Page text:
Scalding death investigation prompts changes in Alberta

The death of a Calgary man has prompted the Alberta government to take action on protecting people in the Persons with Developmental Disabilities (PDD) program.

The death of a Calgary man has prompted the Alberta government to take action on protecting people in the Persons with Developmental Disabilities (PDD) program.

Last November, a 35-year-old disabled man died in a Calgary hospital after being scalded in a bath at the group home where he lived.

The provincial investigation of the man's death was released Monday. It found that the care worker didn't adequately keep the man safe.

Minister of Seniors George VanderBurg, responsible for the PDD program, says the government is taking action to prevent another death.

Minister of Seniors George VanderBurg doesn't want something like this to ever happen again. (CBC)

"This was a tragic incident for the family, the community and the PDD program," he said. "This tragedy has weighed heavily on my mind and I don't want something like this ever, ever to happen again."

VanderBurg says the government is upgrading training for care workers and adding temperature sensors to the plumbing in more than 1,000 group homes.

The government said it has developed new safety standards and inspection processes, specifically for smaller group homes as a way to improve the safety of sites that don’t fall under the Supportive Living Accommodations Licensing Act (SLALA). Group homes with four or more residents are already licensed under the act.

"Not only are we double-checking that we have safe procedures in place and that staff are properly trained, but now we’re going to inspect smaller group homes as is done with larger residences and facilities," said VanderBurg.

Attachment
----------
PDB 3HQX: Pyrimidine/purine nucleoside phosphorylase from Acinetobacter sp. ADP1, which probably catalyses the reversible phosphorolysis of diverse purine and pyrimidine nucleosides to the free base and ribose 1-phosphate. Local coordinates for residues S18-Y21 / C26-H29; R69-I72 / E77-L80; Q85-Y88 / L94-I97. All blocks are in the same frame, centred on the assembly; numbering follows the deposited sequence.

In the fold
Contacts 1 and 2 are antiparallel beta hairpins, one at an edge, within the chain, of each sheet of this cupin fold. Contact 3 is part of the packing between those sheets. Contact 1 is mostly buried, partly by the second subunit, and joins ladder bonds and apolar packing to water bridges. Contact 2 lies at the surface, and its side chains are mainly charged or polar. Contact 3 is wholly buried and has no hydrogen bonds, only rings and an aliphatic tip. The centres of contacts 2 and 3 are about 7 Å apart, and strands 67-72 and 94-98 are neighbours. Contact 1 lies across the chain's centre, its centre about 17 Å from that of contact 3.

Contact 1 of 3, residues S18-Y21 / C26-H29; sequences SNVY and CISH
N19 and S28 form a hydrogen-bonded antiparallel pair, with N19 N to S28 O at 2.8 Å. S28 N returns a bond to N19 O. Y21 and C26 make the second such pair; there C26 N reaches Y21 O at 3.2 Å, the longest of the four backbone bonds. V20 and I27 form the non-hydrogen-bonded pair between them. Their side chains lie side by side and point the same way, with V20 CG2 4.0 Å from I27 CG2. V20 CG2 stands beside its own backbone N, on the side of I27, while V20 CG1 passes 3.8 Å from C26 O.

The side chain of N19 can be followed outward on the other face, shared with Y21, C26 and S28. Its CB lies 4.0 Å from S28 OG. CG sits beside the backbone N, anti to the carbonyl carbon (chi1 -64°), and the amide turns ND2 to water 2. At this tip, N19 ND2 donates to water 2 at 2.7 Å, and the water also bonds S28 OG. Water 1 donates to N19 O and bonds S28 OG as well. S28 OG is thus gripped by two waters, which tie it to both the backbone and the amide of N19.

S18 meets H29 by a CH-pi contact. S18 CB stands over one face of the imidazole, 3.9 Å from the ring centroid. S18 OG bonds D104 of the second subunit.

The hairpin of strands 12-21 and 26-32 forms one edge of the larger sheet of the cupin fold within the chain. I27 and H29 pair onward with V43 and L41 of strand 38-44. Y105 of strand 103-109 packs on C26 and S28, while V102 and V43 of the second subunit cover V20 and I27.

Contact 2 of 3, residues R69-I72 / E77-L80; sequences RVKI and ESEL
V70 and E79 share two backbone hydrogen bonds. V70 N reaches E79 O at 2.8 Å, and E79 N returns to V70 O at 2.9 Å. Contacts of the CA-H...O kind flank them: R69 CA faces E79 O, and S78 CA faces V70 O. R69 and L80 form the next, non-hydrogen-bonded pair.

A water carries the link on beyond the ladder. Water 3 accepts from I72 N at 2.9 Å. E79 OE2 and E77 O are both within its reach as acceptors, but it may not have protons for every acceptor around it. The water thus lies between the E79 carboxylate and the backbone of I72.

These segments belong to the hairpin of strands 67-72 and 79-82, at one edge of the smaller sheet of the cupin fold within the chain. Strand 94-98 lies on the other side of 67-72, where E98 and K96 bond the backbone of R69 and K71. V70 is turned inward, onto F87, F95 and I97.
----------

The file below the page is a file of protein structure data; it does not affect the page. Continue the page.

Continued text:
Over the next year, the Alberta Seniors department will offer education and support to PDD-funded service providers to help them understand and comply with the standards. Inspections of some group homes with three or fewer residents will begin in March 2012.

Similar changes were recommended after a scalding death happened in January 2004 when a senior received second-degree burns during a bath at the Jubilee Lodge in Edmonton.

Family want recommendations implemented

The family of the Calgary man, who hasn't been identified, released a statement Monday afternoon stating, "The challenge now is to ensure that these decisions are implemented, not just in policy manuals, but in the day-to-day activities of all caregivers, and the organizations that employ them."

They believe their loved one died as a result of "an incomprehensible act of negligence."

They say the negligence was not just the severe burns the man sustained while being bathed, but that he remained at the group home for 2.5 hours after he received his injuries, and EMS and his family were not contacted in that time.

"He received no treatment for his injuries or the pain he was suffering until he was finally driven to an emergency department by one of the caregivers," the family said.

The province says the matter has now been turned over to the Calgary police for further investigation.

Group home expresses regret

The group home which looked after the man with Lennox-Gastaut syndrome — a severe form of epilepsy characterized by seizures, developmental delay and behavioural disturbances — said they have taken steps to maximize the safety of their clients.

The home said it has implemented policies like taking and recording each bath and shower water temperature for all individuals.

"We wish to express our deepest regret," said Support Lifestyles Ltd. in a statement.  "Understandably, this incident has been devastating to the family of the individual. It has been very upsetting to the support team within our agency as the individual was supported for over 15 years."